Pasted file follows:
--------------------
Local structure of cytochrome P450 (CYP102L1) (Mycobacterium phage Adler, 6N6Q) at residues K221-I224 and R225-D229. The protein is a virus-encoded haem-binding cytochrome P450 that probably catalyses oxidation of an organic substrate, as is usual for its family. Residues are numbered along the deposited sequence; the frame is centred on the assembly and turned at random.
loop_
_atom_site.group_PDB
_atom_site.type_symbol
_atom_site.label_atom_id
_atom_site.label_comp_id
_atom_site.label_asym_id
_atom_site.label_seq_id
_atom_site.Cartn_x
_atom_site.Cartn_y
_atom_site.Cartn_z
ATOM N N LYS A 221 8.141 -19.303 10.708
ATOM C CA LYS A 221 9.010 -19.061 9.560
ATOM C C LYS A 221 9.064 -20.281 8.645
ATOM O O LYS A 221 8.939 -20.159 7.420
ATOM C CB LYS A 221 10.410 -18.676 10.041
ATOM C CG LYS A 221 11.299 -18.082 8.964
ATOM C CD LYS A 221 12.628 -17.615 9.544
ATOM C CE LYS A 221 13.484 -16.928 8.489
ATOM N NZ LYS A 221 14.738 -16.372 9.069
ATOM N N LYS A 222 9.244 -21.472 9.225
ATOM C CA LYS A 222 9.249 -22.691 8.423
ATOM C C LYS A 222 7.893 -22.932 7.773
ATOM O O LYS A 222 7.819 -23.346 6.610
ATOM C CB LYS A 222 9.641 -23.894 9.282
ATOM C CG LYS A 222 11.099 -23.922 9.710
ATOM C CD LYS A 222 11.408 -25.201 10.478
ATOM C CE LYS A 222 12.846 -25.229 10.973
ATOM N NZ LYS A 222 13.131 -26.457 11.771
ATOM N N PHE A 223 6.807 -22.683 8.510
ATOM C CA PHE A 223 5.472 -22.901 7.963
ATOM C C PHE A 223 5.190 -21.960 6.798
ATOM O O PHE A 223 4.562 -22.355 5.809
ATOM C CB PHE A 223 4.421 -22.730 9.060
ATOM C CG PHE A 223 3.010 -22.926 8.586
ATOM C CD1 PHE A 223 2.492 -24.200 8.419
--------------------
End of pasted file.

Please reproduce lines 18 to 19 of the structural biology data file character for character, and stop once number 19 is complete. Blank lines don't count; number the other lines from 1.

ATOM C CD LYS A 221 12.628 -17.615 9.544
ATOM C CE LYS A 221 13.484 -16.928 8.489